How was BGAN used to create an ad hoc WiFi environment within a smaller area?  The emergency telecoms NGO TSF immediately set up camp at Kathmandu International Airport, alongside Urban Search and Rescue (USAR) teams from across the world, to deploy a high-speed Inmarsat BGAN satellite internet connection.  BGAN’s voice and data connectivity service allowed  rescue teams from across the globe, to carry out situation analyses, allocation of assignments and disaster mapping, enabling a rapid and efficient co-ordination of resources and initiatives to quickly reach those trapped in the rubble, and begin to assess the work needed to restore basic food, water, power and other services to those affected.Using BGAN, TSF established  Wi-Fi facilities within the camp that ensured the Off-Site Operation Coordination Centre (OSOCC) dedicated to Search and Rescue could coordinate life-saving relief efforts.
Such a combo of  satellite and broadband networks  seems likely to play  significant role in the recovery, rebuilding and development of communities following a disaster. From eHealth and eEducation, to the provision of high-speed global mobile internet access for media   around the world to galvanise awareness of a disaster situation, Global Xpress and similar services  can be deployed in times of need, anywhere in the world.
 “This is a truly transformational technology and, as we complete its global roll-out, 2015 promises to be one of the most significant chapters in our company’s history", says Inmarsat CEO  Rupert Pearce.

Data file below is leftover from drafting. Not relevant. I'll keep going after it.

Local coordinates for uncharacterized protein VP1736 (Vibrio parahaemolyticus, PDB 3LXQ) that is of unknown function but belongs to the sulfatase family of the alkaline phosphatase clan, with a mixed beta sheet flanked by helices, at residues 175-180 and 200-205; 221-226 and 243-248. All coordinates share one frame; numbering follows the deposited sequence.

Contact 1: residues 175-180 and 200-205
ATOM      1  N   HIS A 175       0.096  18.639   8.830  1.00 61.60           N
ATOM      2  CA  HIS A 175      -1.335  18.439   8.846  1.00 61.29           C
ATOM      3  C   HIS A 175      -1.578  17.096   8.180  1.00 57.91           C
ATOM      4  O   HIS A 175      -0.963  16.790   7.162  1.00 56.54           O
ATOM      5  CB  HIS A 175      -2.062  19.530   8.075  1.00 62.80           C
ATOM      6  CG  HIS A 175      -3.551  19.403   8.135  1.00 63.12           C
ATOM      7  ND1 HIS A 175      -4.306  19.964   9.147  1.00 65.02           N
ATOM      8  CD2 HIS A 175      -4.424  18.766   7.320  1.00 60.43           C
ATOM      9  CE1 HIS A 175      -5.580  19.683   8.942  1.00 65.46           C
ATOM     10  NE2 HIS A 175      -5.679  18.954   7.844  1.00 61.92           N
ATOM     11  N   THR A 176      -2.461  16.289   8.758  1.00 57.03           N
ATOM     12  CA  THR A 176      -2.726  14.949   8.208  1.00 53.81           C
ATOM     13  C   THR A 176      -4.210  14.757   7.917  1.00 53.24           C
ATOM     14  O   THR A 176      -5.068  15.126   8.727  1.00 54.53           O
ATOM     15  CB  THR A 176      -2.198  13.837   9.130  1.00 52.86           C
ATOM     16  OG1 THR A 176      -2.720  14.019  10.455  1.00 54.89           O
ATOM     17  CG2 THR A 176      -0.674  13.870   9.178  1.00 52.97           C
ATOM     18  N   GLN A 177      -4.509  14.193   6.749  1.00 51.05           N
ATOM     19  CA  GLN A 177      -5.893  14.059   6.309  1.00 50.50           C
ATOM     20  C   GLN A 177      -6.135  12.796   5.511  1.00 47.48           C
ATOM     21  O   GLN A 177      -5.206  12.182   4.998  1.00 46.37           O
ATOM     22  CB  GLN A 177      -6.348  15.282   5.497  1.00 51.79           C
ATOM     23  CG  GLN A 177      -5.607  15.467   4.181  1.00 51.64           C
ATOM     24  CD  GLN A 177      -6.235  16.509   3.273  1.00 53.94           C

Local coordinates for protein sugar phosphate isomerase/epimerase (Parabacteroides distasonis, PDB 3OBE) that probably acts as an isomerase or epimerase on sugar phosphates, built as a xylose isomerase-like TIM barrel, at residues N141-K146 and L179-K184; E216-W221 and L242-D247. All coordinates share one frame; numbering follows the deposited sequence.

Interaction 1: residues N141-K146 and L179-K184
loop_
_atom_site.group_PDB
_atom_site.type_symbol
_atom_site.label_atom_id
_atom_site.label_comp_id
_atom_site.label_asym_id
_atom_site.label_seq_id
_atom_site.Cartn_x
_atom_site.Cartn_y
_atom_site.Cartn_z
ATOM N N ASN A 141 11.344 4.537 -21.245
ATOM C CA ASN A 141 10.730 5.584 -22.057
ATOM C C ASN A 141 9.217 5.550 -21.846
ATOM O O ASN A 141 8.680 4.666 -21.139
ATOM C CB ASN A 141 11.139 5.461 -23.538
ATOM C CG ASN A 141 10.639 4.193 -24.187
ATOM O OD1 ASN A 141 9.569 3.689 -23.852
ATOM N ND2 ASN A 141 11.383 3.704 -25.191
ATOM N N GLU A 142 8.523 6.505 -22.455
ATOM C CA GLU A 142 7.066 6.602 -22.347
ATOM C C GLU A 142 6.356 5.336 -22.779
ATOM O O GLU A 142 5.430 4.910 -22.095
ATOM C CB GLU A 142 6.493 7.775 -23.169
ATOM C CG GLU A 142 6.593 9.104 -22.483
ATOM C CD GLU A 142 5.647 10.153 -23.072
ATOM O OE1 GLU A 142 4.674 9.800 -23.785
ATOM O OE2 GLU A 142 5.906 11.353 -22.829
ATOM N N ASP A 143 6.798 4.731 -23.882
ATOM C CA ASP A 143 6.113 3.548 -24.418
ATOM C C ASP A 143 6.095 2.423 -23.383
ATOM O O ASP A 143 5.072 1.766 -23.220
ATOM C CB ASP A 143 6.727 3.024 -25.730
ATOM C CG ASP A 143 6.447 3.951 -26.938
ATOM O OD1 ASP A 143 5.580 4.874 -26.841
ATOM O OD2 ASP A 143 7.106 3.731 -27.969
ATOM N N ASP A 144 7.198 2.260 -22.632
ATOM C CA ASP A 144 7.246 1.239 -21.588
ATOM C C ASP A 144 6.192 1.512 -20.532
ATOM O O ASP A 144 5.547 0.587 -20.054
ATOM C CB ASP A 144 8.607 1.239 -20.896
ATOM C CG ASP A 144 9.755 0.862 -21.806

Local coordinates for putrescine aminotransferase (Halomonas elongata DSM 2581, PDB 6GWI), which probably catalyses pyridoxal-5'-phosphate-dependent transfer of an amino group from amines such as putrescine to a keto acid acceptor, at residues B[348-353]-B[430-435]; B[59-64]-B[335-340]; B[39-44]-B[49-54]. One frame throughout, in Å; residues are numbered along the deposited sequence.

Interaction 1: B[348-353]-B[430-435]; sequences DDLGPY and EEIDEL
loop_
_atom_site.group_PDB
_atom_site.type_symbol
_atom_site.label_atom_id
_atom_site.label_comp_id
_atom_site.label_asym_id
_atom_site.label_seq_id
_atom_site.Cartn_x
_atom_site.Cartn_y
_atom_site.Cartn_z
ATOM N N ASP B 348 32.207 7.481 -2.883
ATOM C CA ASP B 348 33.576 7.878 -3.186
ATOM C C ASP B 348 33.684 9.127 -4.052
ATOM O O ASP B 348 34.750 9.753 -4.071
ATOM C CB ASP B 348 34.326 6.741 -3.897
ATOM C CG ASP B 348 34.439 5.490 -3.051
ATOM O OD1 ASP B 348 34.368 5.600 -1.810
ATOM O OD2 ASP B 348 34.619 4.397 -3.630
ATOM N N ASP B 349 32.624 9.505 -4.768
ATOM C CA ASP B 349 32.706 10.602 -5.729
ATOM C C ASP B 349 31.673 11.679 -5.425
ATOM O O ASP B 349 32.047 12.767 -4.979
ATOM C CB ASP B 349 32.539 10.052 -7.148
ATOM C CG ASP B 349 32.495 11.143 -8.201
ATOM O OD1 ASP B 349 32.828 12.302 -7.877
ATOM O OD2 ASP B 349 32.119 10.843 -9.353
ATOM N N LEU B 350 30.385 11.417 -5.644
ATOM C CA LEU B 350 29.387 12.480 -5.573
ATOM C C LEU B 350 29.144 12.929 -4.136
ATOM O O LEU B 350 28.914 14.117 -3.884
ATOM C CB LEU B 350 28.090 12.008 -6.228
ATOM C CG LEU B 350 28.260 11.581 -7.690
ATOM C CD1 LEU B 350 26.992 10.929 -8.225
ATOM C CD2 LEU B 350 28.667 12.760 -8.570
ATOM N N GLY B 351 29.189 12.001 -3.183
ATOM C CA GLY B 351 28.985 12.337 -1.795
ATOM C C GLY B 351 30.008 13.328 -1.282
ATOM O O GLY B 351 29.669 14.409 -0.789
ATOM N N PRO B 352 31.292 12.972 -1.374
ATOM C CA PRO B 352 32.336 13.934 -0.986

See our Image of the Day picture story on Satellite communication and broadband technologies in disaster situations.
India: Satellite telephony regulations
Anyone wishing to carry a satellite phone into India, needs to first obtain a licence.
Satellite phones are permitted only with specific permission from Department of Telecomm, Government of India. Presently use of specific type of INMARSAT terminals are only permitted as per details available under the link INMARSAT.
Tata Communications Ltd (TCL)  is permitted to provide Inmarsat services in India under their International Long Distance(ILD) licence granted by Department of Telecommunications(DoT).
Any individual/ public/ private sector companies/ autonomous bodies/ Government departments etc. can apply for issue of No Objection Certificate for use of INMARSAT terminals
INMARSAT Satphones excluding BGAN system can be used by the government, corporate houses, members of mountaineering expeditions and other such categories with prior permission from the DoT.
Thuraya Satphone service is not permitted in India. Anyone using a satellite phone without prior permission of  DoT violates the Indian Telegraph Act and can be penalised under that Act.
Such phones being brought in baggage/hand baggage are liable to confiscation/detention in the absence of a license from the DoT. The No Objection Certificate for carrying a satphone into India is issued by the DoT on a case by case basis.